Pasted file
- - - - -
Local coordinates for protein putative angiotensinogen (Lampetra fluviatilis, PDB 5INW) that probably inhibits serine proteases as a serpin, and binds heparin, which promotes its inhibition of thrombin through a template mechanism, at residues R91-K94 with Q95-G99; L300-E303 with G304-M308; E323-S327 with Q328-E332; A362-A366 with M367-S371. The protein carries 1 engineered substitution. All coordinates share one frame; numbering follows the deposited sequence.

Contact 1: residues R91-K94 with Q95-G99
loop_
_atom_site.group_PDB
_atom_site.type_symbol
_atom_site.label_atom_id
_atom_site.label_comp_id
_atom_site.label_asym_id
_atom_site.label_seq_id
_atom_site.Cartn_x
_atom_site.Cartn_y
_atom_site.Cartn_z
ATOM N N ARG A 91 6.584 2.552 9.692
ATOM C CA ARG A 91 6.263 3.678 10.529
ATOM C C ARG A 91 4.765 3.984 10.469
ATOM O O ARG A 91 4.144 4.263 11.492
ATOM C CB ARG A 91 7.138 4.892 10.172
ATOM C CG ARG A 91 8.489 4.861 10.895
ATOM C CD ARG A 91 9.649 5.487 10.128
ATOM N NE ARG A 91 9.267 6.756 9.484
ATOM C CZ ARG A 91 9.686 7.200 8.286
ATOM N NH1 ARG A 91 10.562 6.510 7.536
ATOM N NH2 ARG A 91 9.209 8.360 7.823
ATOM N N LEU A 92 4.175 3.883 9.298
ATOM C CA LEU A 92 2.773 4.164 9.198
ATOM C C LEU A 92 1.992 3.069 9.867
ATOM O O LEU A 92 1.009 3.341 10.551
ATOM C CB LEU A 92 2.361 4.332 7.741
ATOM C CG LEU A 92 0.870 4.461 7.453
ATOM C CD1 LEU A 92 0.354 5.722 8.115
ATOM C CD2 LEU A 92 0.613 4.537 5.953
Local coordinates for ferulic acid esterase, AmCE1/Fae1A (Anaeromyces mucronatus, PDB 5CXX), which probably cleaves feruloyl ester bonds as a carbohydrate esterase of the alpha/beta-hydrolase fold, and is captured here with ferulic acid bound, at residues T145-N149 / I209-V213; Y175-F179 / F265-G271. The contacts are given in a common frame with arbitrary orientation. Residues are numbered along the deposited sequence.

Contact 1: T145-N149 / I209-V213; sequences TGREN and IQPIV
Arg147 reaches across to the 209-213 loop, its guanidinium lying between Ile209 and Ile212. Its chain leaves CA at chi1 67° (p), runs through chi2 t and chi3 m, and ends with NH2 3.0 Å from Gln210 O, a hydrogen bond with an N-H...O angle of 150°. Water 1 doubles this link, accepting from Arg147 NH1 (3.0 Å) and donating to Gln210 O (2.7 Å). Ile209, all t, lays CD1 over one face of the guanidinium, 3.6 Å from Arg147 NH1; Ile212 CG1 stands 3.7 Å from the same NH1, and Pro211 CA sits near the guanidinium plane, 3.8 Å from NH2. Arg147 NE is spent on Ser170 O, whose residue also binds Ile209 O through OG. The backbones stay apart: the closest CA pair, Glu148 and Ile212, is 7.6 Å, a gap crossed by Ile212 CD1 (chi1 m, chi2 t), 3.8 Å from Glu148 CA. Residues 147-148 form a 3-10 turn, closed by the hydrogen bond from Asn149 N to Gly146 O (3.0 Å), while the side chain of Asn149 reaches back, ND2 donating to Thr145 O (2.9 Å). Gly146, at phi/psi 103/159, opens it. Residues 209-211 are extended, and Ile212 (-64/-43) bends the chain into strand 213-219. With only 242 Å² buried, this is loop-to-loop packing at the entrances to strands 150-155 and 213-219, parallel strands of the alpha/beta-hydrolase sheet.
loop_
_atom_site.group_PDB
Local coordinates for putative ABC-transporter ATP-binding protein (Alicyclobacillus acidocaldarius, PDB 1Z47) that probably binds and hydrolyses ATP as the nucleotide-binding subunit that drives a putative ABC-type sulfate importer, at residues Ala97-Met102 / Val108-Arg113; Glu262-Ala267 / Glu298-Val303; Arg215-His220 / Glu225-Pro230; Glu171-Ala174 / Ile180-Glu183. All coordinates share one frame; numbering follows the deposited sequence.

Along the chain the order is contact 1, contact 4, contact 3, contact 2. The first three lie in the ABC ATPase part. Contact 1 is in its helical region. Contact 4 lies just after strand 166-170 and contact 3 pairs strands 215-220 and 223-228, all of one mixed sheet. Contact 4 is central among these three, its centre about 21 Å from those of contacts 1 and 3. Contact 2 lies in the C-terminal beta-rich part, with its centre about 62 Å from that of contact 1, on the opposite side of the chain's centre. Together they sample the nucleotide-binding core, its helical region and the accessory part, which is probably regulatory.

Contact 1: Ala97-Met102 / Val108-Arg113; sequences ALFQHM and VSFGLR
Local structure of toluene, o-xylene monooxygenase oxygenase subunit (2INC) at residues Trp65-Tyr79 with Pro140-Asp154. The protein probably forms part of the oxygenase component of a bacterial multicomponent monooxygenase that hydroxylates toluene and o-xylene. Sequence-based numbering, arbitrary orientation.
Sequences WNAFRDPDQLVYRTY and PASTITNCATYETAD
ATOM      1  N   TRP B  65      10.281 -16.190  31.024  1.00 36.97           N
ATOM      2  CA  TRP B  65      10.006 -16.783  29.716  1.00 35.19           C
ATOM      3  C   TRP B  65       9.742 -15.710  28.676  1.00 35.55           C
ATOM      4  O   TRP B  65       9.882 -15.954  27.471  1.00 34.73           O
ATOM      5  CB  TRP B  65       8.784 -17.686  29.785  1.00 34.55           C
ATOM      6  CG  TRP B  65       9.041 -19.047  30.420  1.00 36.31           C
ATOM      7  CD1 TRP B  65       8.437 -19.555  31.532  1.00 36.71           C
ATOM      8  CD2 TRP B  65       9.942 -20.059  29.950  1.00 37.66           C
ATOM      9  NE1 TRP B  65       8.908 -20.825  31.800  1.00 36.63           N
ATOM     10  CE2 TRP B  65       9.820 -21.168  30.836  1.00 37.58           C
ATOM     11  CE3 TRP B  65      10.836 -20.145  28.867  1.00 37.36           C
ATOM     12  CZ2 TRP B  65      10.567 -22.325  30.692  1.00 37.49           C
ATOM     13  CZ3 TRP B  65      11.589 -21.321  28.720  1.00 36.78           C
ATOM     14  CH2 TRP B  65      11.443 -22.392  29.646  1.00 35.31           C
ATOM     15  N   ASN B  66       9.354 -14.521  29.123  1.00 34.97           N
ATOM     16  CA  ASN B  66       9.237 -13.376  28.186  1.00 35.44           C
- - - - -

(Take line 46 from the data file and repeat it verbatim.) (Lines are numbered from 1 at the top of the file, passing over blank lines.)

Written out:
ATOM      5  CB  TRP B  65       8.784 -17.686  29.785  1.00 34.55           C